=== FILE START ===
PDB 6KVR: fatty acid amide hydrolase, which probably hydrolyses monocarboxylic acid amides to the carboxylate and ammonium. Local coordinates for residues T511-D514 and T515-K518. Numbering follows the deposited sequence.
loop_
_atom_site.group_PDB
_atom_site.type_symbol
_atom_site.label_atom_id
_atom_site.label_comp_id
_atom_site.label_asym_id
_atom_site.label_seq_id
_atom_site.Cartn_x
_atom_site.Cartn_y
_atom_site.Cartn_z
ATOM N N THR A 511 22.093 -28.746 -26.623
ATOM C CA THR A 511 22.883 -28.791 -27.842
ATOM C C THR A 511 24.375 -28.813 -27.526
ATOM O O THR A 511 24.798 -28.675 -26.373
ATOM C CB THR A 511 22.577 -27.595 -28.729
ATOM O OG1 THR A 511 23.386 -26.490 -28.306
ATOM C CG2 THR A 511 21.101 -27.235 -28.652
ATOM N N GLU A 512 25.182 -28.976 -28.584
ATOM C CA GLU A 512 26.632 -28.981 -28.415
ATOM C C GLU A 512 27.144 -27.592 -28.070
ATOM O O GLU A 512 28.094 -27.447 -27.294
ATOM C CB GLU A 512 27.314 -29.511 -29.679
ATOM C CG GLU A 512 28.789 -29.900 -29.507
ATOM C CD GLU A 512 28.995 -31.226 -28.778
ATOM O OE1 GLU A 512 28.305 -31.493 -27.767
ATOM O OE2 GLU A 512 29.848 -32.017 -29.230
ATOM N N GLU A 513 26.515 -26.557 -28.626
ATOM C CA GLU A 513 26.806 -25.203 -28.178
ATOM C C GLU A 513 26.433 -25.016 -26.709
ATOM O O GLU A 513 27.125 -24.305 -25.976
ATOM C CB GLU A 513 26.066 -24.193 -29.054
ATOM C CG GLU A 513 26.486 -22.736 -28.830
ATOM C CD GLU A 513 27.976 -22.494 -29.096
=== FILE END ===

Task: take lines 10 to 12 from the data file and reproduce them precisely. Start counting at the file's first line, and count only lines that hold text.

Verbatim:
_atom_site.Cartn_y
_atom_site.Cartn_z
ATOM N N THR A 511 22.093 -28.746 -26.623